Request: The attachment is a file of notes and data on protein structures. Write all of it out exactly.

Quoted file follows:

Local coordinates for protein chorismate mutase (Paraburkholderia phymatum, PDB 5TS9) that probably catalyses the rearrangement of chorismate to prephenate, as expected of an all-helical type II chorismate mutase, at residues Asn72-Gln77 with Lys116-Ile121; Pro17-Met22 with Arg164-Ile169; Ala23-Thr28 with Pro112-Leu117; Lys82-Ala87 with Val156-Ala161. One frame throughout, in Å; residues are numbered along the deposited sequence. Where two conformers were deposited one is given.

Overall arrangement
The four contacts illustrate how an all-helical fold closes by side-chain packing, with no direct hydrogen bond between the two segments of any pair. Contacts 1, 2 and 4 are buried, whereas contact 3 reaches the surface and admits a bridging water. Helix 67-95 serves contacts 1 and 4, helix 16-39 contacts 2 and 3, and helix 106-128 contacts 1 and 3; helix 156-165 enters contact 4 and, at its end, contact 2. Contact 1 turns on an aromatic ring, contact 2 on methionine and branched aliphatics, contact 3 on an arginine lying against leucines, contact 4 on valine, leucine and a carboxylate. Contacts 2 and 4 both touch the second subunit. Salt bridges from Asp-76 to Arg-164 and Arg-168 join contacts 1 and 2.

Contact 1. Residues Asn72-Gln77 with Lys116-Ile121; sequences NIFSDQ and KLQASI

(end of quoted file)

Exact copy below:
Local coordinates for protein chorismate mutase (Paraburkholderia phymatum, PDB 5TS9) that probably catalyses the rearrangement of chorismate to prephenate, as expected of an all-helical type II chorismate mutase, at residues Asn72-Gln77 with Lys116-Ile121; Pro17-Met22 with Arg164-Ile169; Ala23-Thr28 with Pro112-Leu117; Lys82-Ala87 with Val156-Ala161. One frame throughout, in Å; residues are numbered along the deposited sequence. Where two conformers were deposited one is given.

Overall arrangement
The four contacts illustrate how an all-helical fold closes by side-chain packing, with no direct hydrogen bond between the two segments of any pair. Contacts 1, 2 and 4 are buried, whereas contact 3 reaches the surface and admits a bridging water. Helix 67-95 serves contacts 1 and 4, helix 16-39 contacts 2 and 3, and helix 106-128 contacts 1 and 3; helix 156-165 enters contact 4 and, at its end, contact 2. Contact 1 turns on an aromatic ring, contact 2 on methionine and branched aliphatics, contact 3 on an arginine lying against leucines, contact 4 on valine, leucine and a carboxylate. Contacts 2 and 4 both touch the second subunit. Salt bridges from Asp-76 to Arg-164 and Arg-168 join contacts 1 and 2.

Contact 1. Residues Asn72-Gln77 with Lys116-Ile121; sequences NIFSDQ and KLQASI